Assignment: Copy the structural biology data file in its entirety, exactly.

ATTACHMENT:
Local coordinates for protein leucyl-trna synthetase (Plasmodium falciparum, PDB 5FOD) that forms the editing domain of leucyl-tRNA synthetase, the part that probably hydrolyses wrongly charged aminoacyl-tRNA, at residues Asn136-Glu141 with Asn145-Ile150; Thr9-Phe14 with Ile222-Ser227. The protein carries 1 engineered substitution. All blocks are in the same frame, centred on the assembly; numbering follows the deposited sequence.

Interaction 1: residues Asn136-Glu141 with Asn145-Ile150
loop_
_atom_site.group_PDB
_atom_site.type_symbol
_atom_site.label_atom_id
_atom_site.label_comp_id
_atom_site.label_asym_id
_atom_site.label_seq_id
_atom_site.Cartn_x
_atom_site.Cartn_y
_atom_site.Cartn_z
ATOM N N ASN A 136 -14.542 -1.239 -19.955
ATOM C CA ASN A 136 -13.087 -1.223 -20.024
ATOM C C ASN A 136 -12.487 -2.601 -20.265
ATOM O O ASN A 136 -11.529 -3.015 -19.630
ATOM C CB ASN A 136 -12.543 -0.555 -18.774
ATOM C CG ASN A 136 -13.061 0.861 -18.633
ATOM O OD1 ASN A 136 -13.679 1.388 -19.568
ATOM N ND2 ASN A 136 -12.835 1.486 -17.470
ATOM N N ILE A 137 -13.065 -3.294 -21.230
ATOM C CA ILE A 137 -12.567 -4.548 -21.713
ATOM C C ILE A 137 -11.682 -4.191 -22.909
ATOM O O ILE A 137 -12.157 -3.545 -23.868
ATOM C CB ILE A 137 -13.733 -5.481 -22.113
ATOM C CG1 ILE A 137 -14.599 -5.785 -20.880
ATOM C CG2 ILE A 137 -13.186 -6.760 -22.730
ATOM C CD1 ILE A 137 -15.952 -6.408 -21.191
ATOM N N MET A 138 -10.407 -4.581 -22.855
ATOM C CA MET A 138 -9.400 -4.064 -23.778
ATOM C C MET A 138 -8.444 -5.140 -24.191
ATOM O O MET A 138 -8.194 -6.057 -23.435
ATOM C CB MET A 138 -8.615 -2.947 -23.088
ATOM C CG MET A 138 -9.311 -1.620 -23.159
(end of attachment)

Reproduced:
Local coordinates for protein leucyl-trna synthetase (Plasmodium falciparum, PDB 5FOD) that forms the editing domain of leucyl-tRNA synthetase, the part that probably hydrolyses wrongly charged aminoacyl-tRNA, at residues Asn136-Glu141 with Asn145-Ile150; Thr9-Phe14 with Ile222-Ser227. The protein carries 1 engineered substitution. All blocks are in the same frame, centred on the assembly; numbering follows the deposited sequence.

Interaction 1: residues Asn136-Glu141 with Asn145-Ile150
loop_
_atom_site.group_PDB
_atom_site.type_symbol
_atom_site.label_atom_id
_atom_site.label_comp_id
_atom_site.label_asym_id
_atom_site.label_seq_id
_atom_site.Cartn_x
_atom_site.Cartn_y
_atom_site.Cartn_z
ATOM N N ASN A 136 -14.542 -1.239 -19.955
ATOM C CA ASN A 136 -13.087 -1.223 -20.024
ATOM C C ASN A 136 -12.487 -2.601 -20.265
ATOM O O ASN A 136 -11.529 -3.015 -19.630
ATOM C CB ASN A 136 -12.543 -0.555 -18.774
ATOM C CG ASN A 136 -13.061 0.861 -18.633
ATOM O OD1 ASN A 136 -13.679 1.388 -19.568
ATOM N ND2 ASN A 136 -12.835 1.486 -17.470
ATOM N N ILE A 137 -13.065 -3.294 -21.230
ATOM C CA ILE A 137 -12.567 -4.548 -21.713
ATOM C C ILE A 137 -11.682 -4.191 -22.909
ATOM O O ILE A 137 -12.157 -3.545 -23.868
ATOM C CB ILE A 137 -13.733 -5.481 -22.113
ATOM C CG1 ILE A 137 -14.599 -5.785 -20.880
ATOM C CG2 ILE A 137 -13.186 -6.760 -22.730
ATOM C CD1 ILE A 137 -15.952 -6.408 -21.191
ATOM N N MET A 138 -10.407 -4.581 -22.855
ATOM C CA MET A 138 -9.400 -4.064 -23.778
ATOM C C MET A 138 -8.444 -5.140 -24.191
ATOM O O MET A 138 -8.194 -6.057 -23.435
ATOM C CB MET A 138 -8.615 -2.947 -23.088
ATOM C CG MET A 138 -9.311 -1.620 -23.159